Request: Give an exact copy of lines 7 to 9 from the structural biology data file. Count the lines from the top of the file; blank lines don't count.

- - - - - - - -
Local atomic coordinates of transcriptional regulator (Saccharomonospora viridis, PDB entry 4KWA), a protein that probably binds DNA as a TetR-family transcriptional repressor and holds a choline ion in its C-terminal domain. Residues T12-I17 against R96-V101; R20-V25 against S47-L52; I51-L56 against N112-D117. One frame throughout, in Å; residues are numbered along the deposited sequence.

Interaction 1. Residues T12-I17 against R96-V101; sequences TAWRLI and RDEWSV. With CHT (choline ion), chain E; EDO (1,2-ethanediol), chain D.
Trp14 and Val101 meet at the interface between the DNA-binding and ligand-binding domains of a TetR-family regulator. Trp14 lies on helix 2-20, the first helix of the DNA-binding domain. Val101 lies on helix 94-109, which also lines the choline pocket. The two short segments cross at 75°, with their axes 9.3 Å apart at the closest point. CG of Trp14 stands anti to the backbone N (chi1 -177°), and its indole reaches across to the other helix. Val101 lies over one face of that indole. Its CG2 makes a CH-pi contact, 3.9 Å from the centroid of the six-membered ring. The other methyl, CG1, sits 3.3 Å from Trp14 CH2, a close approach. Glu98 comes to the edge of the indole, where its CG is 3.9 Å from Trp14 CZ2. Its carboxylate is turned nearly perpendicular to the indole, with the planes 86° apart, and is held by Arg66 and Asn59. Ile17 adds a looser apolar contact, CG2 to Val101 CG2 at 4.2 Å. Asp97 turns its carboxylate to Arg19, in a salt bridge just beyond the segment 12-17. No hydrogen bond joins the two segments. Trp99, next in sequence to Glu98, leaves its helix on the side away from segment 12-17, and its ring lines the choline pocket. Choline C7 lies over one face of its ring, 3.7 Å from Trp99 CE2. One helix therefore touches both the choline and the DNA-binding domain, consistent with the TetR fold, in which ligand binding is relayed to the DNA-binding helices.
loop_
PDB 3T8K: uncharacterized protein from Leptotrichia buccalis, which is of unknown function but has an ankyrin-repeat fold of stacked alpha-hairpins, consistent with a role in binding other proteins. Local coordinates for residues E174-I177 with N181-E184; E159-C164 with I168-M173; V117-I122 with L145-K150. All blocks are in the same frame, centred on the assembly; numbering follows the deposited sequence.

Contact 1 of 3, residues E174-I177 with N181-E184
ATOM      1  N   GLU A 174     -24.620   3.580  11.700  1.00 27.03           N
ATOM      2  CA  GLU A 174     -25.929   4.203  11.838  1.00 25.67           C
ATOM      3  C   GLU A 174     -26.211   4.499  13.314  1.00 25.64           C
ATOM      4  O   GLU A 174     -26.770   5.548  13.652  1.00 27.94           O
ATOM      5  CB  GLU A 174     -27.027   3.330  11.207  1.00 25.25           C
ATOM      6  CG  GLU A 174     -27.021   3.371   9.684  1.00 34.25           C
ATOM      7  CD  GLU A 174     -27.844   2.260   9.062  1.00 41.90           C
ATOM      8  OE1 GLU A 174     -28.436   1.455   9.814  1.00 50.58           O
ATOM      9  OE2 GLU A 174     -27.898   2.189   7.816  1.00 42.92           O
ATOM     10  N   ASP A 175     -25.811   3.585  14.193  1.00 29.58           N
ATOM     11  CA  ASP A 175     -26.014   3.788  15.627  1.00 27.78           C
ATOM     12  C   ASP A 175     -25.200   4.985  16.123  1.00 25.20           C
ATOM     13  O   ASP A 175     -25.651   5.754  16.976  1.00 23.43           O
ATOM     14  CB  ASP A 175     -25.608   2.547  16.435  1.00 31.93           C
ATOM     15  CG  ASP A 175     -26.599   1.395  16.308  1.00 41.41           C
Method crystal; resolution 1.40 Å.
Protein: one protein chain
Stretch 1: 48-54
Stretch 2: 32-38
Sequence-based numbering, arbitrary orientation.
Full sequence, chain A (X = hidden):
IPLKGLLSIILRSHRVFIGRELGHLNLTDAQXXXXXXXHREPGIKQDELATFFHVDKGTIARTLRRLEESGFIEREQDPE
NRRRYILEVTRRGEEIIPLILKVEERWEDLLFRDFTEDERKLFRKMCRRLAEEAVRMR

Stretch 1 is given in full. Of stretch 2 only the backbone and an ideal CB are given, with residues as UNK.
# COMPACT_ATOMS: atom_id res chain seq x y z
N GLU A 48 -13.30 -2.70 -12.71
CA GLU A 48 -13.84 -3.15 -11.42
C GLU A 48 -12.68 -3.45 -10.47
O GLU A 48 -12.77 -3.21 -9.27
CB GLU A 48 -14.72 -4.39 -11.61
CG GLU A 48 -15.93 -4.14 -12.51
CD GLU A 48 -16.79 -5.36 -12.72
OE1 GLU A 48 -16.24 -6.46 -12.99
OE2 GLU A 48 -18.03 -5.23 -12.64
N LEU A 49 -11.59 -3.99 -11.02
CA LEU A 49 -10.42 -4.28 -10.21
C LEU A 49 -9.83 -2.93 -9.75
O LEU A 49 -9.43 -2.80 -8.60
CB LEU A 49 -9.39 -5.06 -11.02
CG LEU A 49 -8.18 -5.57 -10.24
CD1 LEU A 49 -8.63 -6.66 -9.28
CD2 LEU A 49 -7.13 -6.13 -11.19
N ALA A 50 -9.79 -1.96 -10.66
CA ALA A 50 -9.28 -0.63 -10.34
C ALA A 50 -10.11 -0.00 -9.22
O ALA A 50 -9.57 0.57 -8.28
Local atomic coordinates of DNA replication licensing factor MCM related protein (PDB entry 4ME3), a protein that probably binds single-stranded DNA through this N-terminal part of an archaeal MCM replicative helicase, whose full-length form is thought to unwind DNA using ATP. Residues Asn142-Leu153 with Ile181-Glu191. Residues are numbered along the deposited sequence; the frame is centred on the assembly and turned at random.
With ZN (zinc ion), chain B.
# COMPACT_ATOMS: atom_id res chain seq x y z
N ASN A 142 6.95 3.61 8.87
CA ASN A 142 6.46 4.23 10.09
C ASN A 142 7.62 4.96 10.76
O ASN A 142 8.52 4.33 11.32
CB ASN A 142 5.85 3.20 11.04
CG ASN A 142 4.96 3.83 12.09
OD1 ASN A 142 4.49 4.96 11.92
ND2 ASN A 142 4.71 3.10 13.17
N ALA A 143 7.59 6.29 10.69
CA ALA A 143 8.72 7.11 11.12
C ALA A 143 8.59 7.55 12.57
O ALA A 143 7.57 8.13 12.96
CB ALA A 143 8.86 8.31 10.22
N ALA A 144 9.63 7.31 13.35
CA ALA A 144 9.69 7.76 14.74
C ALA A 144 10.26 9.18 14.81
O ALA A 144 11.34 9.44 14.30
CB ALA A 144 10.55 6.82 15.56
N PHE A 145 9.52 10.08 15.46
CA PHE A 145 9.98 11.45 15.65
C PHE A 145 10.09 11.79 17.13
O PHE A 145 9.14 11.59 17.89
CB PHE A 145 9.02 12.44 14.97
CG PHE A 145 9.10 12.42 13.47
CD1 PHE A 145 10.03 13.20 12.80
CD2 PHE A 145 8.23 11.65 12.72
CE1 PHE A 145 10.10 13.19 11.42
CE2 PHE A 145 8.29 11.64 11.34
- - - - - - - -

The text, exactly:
ATOM      1  N   GLU A 174     -24.620   3.580  11.700  1.00 27.03           N
ATOM      2  CA  GLU A 174     -25.929   4.203  11.838  1.00 25.67           C
ATOM      3  C   GLU A 174     -26.211   4.499  13.314  1.00 25.64           C